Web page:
I share credit with you for the good in him (her) and i know it is your wish that he (she) have every opportunity to be happy and well adjusted in his life and in his future relationships.

Please forgive me for the unemotional approach to this letter, but you see, our emotions have not gotten us to a place that consistently functions well for either one of us or the child we will share for the next several years. You are a loving parent and I thank you for the ways you are daily contributing to his well being.

I ask that we agree to some rules with the above goal in mind.

I agree not to use harsh or judgmental words about you to our child and I am committed to catching myself and apologizing to him if i do.

I agree to be approachable and not defensive or accusatory if there’s an issue with the child(ren) we share.

I agree to take issues directly to one another and not to discuss with the child(ren). I agree to try to see your side before responding.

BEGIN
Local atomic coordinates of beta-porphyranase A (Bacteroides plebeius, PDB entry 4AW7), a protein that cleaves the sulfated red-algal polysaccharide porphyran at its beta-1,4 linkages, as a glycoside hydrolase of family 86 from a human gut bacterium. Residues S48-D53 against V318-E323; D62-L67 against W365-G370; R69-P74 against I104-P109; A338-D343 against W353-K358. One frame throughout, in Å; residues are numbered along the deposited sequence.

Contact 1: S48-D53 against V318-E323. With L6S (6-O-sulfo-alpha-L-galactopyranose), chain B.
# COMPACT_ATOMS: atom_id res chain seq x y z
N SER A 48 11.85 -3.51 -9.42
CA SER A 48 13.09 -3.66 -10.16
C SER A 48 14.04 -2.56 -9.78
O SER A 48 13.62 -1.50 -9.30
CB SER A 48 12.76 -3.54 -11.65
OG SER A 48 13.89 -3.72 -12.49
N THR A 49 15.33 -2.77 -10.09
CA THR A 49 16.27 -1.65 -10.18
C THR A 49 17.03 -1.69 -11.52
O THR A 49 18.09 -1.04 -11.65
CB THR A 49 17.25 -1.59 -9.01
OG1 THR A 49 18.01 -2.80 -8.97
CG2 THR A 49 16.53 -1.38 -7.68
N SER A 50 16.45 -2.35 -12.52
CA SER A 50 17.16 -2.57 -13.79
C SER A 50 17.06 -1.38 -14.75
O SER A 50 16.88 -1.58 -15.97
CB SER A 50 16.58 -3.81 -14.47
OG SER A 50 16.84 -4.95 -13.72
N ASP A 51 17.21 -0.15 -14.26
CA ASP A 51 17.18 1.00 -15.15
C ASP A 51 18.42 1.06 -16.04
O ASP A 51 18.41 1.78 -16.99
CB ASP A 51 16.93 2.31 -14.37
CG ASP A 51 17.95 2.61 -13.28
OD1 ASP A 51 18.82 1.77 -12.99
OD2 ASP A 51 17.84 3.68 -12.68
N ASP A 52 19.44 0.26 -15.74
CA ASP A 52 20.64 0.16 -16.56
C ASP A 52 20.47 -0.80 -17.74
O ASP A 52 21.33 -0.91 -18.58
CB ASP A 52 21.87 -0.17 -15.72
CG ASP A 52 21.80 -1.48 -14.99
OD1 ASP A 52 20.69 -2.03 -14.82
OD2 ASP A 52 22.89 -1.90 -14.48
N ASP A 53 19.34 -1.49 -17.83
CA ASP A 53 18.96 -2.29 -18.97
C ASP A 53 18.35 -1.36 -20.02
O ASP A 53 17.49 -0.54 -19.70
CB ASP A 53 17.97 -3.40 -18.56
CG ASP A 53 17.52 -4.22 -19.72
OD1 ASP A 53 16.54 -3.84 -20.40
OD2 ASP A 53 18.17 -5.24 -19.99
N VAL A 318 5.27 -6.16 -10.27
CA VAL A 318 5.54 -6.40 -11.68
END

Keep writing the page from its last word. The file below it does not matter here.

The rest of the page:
I agree to communicate via email and to respond within 24 hours. I agree to use text or phone when there is a time sensitive issue for which email may take too long.

I agree to be respectful to each other’s chosen mates.

What else do you need from me to ensure that we are working for the same goal? Please be specific so that we can use this as a guide for future interaction.

Do I have your commitment to honor one another’s wishes when it comes to adhering to this plan?

Is there a reason you can see why either one of us needs to communicate outside of these agreed upon terms?

Until our interaction is consistently healthy, I ask that we please not discuss matters in person or by phone.

It is my wish that over time, we can interact with sanity and mutual respect. I wish to forgive and be forgiven for the past.

Therapeutically, The New Half